Randolph-Macon College celebrates $125M in gifts that it's using to add 'curb appeal'

February 19, 2016

Source: Karin Kapsidelis | Richmond Times Dispatch/Richmond.com

At a gala Friday night in one of the new buildings made possible by the effort, Randolph-Macon College celebrated the completion of a fundraising campaign that defied its own projections.

The college announced it has raised $125 million in gifts and commitments, $25 million more than was the goal when the campaign was launched at the start of the recession.

The funds were raised, points out R-MC President Robert R. Lindgren, not only during the economic meltdown but also during a particularly tough time for private institutions such as Randolph-Macon.

While private colleges are seeing enrollments drop nationally, he said, R-MC’s numbers have steadily climbed. Enrollment has increased 25 percent during the past seven years and reached 1,418 this year.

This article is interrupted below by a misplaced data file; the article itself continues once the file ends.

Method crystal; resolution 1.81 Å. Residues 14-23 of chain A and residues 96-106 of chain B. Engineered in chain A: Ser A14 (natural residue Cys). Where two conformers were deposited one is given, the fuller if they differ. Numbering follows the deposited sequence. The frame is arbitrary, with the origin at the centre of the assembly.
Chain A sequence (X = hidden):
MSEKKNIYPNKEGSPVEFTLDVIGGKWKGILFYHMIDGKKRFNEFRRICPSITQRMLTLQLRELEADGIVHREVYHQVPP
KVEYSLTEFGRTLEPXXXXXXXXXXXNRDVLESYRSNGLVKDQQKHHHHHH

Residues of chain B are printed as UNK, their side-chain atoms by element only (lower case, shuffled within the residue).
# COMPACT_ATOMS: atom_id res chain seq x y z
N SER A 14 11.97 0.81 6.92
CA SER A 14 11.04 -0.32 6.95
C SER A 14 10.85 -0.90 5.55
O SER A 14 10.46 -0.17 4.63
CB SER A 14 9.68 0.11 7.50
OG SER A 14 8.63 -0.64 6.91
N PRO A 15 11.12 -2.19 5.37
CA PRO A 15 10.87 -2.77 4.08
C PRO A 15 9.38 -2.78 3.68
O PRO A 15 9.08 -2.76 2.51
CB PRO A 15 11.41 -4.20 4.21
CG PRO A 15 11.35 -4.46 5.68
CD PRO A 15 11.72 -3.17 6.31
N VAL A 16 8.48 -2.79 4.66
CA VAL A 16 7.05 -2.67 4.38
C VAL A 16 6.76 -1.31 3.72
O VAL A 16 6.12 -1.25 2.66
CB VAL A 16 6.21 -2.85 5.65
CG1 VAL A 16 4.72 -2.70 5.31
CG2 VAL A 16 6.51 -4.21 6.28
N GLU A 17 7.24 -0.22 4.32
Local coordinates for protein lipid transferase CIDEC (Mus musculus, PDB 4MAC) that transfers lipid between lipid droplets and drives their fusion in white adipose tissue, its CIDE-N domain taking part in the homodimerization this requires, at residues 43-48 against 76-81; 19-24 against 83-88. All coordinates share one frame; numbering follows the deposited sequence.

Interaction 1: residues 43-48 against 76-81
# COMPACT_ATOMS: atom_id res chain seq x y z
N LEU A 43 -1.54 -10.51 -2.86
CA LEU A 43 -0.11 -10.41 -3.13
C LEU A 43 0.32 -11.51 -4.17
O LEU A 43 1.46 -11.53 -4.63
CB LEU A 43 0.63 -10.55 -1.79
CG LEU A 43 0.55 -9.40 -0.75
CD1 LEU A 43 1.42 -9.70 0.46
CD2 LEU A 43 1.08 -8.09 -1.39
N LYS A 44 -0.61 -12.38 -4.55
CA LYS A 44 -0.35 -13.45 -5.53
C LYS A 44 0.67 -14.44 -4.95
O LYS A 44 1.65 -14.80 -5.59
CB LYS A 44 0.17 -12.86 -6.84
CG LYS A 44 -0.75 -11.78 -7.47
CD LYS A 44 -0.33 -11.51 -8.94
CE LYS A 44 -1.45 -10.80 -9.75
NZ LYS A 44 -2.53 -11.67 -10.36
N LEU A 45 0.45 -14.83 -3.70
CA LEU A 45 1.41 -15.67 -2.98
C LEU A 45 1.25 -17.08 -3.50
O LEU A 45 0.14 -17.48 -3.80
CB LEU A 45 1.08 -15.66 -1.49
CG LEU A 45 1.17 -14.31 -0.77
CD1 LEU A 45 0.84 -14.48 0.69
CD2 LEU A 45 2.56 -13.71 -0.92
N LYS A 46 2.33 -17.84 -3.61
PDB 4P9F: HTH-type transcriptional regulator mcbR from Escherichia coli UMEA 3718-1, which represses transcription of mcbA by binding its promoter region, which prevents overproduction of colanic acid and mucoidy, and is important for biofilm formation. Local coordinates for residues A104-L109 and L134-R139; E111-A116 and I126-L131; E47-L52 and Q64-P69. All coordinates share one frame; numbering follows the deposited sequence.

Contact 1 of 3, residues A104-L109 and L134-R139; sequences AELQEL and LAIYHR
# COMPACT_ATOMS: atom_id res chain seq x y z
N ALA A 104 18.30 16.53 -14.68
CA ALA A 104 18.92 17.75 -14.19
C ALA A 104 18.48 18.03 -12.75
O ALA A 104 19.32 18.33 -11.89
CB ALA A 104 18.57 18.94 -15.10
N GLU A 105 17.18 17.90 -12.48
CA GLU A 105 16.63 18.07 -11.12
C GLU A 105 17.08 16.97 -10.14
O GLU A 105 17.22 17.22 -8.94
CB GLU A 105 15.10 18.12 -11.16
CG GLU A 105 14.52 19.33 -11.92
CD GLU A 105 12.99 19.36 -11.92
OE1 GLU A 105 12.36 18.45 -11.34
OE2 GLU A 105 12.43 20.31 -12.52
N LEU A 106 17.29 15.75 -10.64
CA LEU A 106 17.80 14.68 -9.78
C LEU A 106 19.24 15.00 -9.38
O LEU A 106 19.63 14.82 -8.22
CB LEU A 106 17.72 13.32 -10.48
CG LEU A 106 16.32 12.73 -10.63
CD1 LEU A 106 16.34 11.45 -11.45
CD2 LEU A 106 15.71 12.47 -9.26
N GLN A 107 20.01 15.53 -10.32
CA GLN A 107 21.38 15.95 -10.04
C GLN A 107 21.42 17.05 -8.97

The fundraising campaign called “Building Extraordinary” gets a share of the credit.

The college intentionally set out to improve its “curb appeal,” Lindgren said.

“We all rue the fact that there seems to be an arms race on facilities,” he said, but it’s become necessary to attract students.

Prospective R-MC students also tour the state’s public institutions “and the publics are building like crazy,” he said, citing a General Assembly report on the $7 billion campus construction boom at state institutions.

At R-MC, the $85 million in facilities built during the past seven years was financed through $22 million in bonds and $63 million in gifts, but no tuition dollars, according to the college.

When Lindgren shows visitors around campus, “I love to say to prospective students that not one dollar has come out of tuition,” he said.

About 40 percent of alumni made a donation during fiscal 2014-15, which he said ranks R-MC first in alumni loyalty in the state and 16th nationally among all colleges and universities.

Alumni engagement is a powerful message for prospective students, he said.

“Ours are so loyal,” he said. “I think it speak volumes about their experience here.”